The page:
Death Café gatherings give a public forum to a private subject

November 9, 2018

Sonia Reed has always been comfortable with the subject of death.

As a child, she learned to ride her bike in the cemetery by her house.

“It’s something my family has been very upfront about, so it wasn’t a big leap for me to talk to strangers about it,” Reed says above the murmur of the large crowd gathered at Hahn Funeral Home & Cremation Services in Millvale.

This gathering is not a wake, but an informal meet-up called a Death Café where people can openly discuss the weighty topic over tea and pastries.

The concept started in England in 2011, and there are groups in 60 countries.

Three years ago, Carolyn Fletcher helped organize one of the first Death Cafés in Pittsburgh.

The meetings occur about once a month in Pittsburgh. They aren’t always held at funeral homes, but at a variety of sites throughout the region, including churches, libraries, museums, health care facilities and private clubs and businesses.

According to the website deathcafe.com: “People drink tea, eat cake and discuss death. Our aim is to increase awareness of death to help people make the most of their (finite) lives.”

“This isn’t therapy; it’s more philosophical,” says Fletcher, 47. “The Number One rule at Death Café is that there’s no agenda.”

Fletcher was a caterer and event planner before enrolling in mortuary school at 39. She spent time as a funeral director and now works for a Washington, D.C.-based nonprofit organization.

She doesn’t consider herself (or anyone else) an authority on death, but, like Reed, she’s spent a lifetime reflecting on it. Her brother died in a car accident when she was young, and the incident cast a pall over the family.

Growing up in an environment where people were actively grieving prepared her for her future vocation.

“I like taking care of others, and dead people don’t freak me out,” she says. “Most people get into funeral services as a second career. Sixty-five percent are women, and fewer than 10 percent come from a funeral background. It’s a calling.”

Wigle Whiskey hosted a Death Café at its Spring Garden Barrelhouse last summer.

“Our spot seemed appropriate as whiskey and whiskey-tea cocktails have long been a part of Irish Wakes, where whiskey has long been a sort of elixir of celebration and mourning,” says Meredith Meyer Grelli, co-owner of the distillery. “Thinking about death is often something we do in isolation. We try to bring community to everything we do at Wigle and so, to me, it seemed end-of-life conversations should be no exception. And some cocktails couldn’t hurt the conversation!”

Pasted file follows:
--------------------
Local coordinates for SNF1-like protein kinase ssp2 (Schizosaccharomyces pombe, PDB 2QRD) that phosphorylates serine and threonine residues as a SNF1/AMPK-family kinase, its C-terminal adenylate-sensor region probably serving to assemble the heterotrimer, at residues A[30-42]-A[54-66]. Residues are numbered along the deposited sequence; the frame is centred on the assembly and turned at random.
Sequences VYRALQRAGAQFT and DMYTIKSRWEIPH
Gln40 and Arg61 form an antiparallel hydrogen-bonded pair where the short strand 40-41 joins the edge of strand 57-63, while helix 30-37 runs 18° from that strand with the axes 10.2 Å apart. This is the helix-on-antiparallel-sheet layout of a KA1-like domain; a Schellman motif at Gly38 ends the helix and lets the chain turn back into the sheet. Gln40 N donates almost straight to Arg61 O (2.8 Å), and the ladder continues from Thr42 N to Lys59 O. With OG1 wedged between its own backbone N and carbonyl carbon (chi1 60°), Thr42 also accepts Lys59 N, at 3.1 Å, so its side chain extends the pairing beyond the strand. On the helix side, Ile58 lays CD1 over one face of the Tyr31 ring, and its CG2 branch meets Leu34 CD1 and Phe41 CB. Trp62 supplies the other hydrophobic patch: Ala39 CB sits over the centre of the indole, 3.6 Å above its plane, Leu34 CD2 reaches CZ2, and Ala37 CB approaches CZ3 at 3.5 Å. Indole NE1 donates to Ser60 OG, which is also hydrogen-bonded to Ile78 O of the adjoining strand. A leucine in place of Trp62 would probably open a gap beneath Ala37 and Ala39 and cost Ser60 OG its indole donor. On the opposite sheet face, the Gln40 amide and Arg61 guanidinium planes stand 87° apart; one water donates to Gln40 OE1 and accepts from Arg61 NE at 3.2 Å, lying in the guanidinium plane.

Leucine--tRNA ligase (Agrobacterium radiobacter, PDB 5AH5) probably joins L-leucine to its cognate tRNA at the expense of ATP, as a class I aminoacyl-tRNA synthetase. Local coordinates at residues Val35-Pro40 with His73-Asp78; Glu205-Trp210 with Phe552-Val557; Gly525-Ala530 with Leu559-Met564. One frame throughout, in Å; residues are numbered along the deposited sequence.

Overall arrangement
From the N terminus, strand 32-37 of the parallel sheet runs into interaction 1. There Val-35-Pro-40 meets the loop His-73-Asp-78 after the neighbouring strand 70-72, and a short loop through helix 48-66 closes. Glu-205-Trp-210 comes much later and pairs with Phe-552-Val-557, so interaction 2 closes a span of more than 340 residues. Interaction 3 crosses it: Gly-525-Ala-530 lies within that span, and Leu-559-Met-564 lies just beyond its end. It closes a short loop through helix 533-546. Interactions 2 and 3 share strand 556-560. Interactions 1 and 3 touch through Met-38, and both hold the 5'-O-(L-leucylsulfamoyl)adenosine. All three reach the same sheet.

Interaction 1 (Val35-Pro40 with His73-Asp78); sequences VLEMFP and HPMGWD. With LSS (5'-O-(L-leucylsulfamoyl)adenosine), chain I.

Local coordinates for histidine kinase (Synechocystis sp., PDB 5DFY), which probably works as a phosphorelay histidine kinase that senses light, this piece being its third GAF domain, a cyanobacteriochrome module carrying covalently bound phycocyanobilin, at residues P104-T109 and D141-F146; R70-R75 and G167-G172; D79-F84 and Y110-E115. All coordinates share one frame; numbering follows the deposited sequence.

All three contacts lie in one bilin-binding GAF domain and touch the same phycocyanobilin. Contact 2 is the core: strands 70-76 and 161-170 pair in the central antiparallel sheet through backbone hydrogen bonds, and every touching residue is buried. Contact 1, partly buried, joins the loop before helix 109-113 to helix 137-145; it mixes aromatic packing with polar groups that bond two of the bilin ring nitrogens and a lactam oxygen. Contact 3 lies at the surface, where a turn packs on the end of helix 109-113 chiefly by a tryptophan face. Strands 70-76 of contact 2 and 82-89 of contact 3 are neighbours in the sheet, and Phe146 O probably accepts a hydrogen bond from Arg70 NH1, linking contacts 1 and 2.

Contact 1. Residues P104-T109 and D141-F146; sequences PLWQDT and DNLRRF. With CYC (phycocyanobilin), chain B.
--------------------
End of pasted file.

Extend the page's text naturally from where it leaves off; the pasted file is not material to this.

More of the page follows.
The mood at Hahn Funeral Home is light and the crowd is diverse. There’s an artist, a musician with a guitar, a middle-aged occupational therapist, a 20-something electrician, an elderly widow and a young mother bouncing a baby on her knee.

For the first half-hour, folks socialize over a dessert buffet reminiscent of a cookie table at a Pittsburgh wedding reception.

Ordained Minister Karen Bernard prefers delivering eulogies over nuptials.

“At weddings, people don’t really care about what you say. They’re more worried about the centerpieces and the cake,” she explains. “At funerals, people are much more present. They’re there for that person, and the family is so appreciative and engaged. It’s important to celebrate people’s lives.”

Bernard grabs a snack before facilitator Helen Stickney, a hospice worker, calls the Death Café to order. She asks all participants to be respectful of other people’s opinions and breaks the assemblage into six small groups.

Conversations range from out-of-body and near-death experiences to the afterlife and environmentally friendly burials which prohibit toxic embalming fluids and require that everything that goes into the ground - from the casket to the corpse’s clothes - be biodegradable.

There is laughter and a few tears, as well as comforting pats on shoulders as people pose questions and share stories.

First-timer Lee Caninzun’s interest in the event was sparked by “Ask a Mortician,” a popular YouTube series hosted by industry professional Caitlin Doughty, who offers frank, often humorous tales about death.

“It’s nice that we can talk about these issues,” says Caninzun, a resident of Pittsburgh’s Lawrenceville neighborhood who frequently visits the nearby Allegheny Cemetery. “I’m learning about new things I didn’t even know existed.”

To learn more:

Death Café International

Death Café Pittsburgh’s Facebook page

Ask a Mortician on YouTube

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